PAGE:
Robert Wood Johnson
symptoms are clear: an interest in language, in character,
in the paths of other people's lives. When aspiring physi-
cians catch the "disease" of literary ambition, they may wonder if they need to seek a cure
quickly, so they can concentrate on healing.
Yet the real question may be, why choose? Both fields require the same talents of observation
and analysis. Each can, ultimately, complement the other. Library shelves full of works by such
literary doctors as Anton Chekhov, Oliver Sacks, and Khaled Hosseini bear witness to the
sometimes magnificent results.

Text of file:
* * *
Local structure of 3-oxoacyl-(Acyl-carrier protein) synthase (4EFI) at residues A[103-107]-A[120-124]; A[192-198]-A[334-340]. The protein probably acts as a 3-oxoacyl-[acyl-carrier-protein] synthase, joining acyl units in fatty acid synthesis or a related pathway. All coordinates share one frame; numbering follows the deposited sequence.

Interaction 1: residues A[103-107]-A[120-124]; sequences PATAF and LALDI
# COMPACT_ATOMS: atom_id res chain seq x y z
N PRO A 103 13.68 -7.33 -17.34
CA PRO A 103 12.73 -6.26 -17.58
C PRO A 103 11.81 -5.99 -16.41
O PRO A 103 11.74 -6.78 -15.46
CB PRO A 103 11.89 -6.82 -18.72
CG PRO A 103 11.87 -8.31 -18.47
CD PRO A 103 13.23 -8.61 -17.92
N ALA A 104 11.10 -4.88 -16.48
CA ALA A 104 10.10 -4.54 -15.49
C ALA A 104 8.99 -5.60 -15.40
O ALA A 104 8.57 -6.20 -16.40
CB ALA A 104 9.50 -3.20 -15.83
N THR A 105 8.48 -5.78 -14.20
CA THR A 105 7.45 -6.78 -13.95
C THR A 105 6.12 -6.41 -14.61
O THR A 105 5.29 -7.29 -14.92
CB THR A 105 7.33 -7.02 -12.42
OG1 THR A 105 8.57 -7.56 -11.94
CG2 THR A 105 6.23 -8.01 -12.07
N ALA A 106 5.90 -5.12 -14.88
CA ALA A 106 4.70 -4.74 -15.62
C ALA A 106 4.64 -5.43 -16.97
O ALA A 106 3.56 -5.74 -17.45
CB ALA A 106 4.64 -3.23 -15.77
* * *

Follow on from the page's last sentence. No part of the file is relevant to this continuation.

Three women at Robert Wood Johnson Medical School decided not to limit themselves by
choosing. One just graduated, two are current students, and all are writers, a path that each
has always known was meant for her just as much as medicine was.
Reflecting on their time at medical school and their literary efforts, they share what is pos-
sibly the most difficult aspect--how they balance it all.
FarMore Than Can Fit
on a Prescription Pad
B Y J A C Q U E L I N E C U T L E R